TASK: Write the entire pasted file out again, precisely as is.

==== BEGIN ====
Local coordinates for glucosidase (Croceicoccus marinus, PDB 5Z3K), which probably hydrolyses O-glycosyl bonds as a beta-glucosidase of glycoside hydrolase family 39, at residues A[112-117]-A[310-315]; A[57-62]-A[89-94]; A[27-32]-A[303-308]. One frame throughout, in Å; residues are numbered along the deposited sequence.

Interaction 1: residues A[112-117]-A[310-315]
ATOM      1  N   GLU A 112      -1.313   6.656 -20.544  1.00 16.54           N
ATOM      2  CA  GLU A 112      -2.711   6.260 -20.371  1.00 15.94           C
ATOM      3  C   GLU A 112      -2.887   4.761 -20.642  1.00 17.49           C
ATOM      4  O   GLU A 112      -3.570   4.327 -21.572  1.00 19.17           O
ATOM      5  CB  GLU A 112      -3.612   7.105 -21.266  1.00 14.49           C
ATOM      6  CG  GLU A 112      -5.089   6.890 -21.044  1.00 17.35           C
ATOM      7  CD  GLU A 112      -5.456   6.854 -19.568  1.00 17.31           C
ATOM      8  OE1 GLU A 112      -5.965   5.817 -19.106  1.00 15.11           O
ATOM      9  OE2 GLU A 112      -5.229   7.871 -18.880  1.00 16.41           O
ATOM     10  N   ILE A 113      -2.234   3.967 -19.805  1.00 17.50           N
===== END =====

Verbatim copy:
Local coordinates for glucosidase (Croceicoccus marinus, PDB 5Z3K), which probably hydrolyses O-glycosyl bonds as a beta-glucosidase of glycoside hydrolase family 39, at residues A[112-117]-A[310-315]; A[57-62]-A[89-94]; A[27-32]-A[303-308]. One frame throughout, in Å; residues are numbered along the deposited sequence.

Interaction 1: residues A[112-117]-A[310-315]
ATOM      1  N   GLU A 112      -1.313   6.656 -20.544  1.00 16.54           N
ATOM      2  CA  GLU A 112      -2.711   6.260 -20.371  1.00 15.94           C
ATOM      3  C   GLU A 112      -2.887   4.761 -20.642  1.00 17.49           C
ATOM      4  O   GLU A 112      -3.570   4.327 -21.572  1.00 19.17           O
ATOM      5  CB  GLU A 112      -3.612   7.105 -21.266  1.00 14.49           C
ATOM      6  CG  GLU A 112      -5.089   6.890 -21.044  1.00 17.35           C
ATOM      7  CD  GLU A 112      -5.456   6.854 -19.568  1.00 17.31           C
ATOM      8  OE1 GLU A 112      -5.965   5.817 -19.106  1.00 15.11           O
ATOM      9  OE2 GLU A 112      -5.229   7.871 -18.880  1.00 16.41           O
ATOM     10  N   ILE A 113      -2.234   3.967 -19.805  1.00 17.50           N